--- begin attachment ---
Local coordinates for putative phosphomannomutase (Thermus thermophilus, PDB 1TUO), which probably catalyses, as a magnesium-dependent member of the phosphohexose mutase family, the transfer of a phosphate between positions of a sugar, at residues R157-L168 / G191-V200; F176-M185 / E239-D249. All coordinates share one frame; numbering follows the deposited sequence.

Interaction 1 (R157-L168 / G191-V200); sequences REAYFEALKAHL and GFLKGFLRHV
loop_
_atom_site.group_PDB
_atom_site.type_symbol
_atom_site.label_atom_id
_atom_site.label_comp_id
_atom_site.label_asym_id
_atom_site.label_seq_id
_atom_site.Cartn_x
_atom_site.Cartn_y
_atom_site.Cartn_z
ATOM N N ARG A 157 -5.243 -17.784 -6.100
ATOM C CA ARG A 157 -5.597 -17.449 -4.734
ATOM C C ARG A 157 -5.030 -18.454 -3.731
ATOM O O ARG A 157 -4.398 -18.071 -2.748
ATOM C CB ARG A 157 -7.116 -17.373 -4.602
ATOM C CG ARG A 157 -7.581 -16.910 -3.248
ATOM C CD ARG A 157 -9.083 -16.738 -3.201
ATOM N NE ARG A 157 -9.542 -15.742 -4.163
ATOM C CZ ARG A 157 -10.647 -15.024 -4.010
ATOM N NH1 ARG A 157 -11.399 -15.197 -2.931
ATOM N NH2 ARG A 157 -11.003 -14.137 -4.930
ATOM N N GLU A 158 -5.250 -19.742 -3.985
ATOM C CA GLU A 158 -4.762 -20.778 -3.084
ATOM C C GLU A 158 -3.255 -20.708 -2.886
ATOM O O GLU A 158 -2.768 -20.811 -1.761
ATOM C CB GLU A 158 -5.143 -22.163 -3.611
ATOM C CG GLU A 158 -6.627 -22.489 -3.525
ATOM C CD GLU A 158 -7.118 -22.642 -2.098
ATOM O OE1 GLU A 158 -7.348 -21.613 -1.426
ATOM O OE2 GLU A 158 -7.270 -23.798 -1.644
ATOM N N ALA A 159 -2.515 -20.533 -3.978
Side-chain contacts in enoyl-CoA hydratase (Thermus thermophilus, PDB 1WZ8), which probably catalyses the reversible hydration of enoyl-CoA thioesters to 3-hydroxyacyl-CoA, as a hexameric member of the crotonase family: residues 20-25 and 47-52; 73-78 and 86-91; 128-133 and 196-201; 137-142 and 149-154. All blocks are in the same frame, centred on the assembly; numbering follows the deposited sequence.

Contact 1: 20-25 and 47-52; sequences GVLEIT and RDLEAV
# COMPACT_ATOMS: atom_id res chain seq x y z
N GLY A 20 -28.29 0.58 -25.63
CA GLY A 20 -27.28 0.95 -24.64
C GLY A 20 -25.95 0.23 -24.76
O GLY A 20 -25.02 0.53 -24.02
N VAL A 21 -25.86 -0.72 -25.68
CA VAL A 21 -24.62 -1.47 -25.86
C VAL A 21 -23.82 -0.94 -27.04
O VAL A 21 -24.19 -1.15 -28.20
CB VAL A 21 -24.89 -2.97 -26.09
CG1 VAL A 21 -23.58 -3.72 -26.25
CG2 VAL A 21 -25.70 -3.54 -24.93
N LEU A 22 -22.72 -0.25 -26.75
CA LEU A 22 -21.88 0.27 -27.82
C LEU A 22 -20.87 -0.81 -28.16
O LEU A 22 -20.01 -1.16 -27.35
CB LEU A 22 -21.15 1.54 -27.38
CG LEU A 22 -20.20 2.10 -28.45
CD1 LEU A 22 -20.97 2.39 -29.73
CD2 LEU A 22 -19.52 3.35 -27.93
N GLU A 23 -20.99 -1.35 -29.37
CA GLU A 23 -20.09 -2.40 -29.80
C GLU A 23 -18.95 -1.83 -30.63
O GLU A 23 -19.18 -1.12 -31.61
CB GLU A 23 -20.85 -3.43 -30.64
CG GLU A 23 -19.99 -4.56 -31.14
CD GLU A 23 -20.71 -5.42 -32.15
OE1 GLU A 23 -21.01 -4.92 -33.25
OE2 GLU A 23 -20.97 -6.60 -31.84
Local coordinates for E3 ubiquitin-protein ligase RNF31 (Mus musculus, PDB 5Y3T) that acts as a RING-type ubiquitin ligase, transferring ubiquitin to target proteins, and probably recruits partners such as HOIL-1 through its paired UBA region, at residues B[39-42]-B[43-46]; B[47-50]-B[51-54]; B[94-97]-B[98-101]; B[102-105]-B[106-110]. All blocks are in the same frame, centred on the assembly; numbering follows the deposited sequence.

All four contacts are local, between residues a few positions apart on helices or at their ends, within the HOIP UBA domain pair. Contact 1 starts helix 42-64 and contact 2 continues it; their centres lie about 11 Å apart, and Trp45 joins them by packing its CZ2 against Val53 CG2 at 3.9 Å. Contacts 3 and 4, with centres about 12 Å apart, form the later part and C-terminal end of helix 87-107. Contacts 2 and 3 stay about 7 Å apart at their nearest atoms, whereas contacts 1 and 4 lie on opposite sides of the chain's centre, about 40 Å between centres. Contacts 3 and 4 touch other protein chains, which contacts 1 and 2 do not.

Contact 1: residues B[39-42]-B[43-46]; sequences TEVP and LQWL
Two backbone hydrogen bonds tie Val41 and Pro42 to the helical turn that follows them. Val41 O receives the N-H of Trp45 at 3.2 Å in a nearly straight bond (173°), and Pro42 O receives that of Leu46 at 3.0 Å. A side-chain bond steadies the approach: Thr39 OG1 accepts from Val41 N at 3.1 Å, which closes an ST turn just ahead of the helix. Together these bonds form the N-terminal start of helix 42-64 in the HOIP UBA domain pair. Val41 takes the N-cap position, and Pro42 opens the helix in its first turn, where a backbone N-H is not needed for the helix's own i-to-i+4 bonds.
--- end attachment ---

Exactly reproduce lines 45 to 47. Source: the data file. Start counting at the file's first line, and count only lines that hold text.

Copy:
CB VAL A 21 -24.89 -2.97 -26.09
CG1 VAL A 21 -23.58 -3.72 -26.25
CG2 VAL A 21 -25.70 -3.54 -24.93